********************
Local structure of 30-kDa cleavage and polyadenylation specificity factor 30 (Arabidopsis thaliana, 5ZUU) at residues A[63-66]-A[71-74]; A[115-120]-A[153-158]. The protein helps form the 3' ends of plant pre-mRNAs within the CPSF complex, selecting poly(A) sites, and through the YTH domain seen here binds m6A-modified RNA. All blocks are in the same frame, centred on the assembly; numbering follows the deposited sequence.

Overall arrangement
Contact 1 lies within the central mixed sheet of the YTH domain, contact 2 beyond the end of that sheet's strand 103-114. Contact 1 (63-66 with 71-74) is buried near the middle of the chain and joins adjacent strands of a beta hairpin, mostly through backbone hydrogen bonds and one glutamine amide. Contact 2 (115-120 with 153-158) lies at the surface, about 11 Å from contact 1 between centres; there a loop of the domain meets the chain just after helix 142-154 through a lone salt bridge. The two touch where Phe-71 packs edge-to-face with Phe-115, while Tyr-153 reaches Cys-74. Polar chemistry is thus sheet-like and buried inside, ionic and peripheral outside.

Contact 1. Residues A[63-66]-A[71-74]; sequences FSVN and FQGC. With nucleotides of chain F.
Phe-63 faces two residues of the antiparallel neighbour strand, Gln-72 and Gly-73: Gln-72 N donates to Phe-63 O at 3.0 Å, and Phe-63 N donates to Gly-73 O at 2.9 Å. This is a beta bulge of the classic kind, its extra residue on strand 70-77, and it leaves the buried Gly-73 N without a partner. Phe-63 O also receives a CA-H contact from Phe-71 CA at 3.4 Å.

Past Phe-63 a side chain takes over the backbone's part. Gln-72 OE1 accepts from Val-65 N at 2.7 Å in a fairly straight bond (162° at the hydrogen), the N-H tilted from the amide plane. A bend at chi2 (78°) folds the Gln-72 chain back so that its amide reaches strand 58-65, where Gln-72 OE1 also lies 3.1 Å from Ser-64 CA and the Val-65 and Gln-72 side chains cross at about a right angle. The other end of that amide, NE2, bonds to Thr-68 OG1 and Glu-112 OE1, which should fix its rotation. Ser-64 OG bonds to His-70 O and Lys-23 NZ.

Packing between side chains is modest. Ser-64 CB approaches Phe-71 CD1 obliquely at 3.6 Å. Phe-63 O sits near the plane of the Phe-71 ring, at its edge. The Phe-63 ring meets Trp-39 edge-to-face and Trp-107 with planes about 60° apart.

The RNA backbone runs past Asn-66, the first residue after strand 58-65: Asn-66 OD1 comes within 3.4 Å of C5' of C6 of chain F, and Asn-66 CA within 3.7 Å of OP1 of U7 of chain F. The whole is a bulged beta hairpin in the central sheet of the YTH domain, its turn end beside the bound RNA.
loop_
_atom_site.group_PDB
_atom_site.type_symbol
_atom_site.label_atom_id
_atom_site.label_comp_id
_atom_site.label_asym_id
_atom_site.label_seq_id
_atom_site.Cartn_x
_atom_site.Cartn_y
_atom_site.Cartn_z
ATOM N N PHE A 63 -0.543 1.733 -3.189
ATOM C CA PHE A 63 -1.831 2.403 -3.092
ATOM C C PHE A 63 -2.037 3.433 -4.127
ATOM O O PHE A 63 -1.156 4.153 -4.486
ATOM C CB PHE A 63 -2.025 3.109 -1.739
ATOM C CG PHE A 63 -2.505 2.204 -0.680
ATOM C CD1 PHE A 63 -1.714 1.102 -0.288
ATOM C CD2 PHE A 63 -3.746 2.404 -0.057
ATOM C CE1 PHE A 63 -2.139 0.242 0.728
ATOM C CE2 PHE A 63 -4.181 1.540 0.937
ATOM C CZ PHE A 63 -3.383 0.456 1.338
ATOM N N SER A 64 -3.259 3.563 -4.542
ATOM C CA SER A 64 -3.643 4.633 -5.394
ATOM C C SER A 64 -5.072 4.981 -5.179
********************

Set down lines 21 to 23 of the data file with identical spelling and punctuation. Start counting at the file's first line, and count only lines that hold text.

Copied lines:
ATOM C C PHE A 63 -2.037 3.433 -4.127
ATOM O O PHE A 63 -1.156 4.153 -4.486
ATOM C CB PHE A 63 -2.025 3.109 -1.739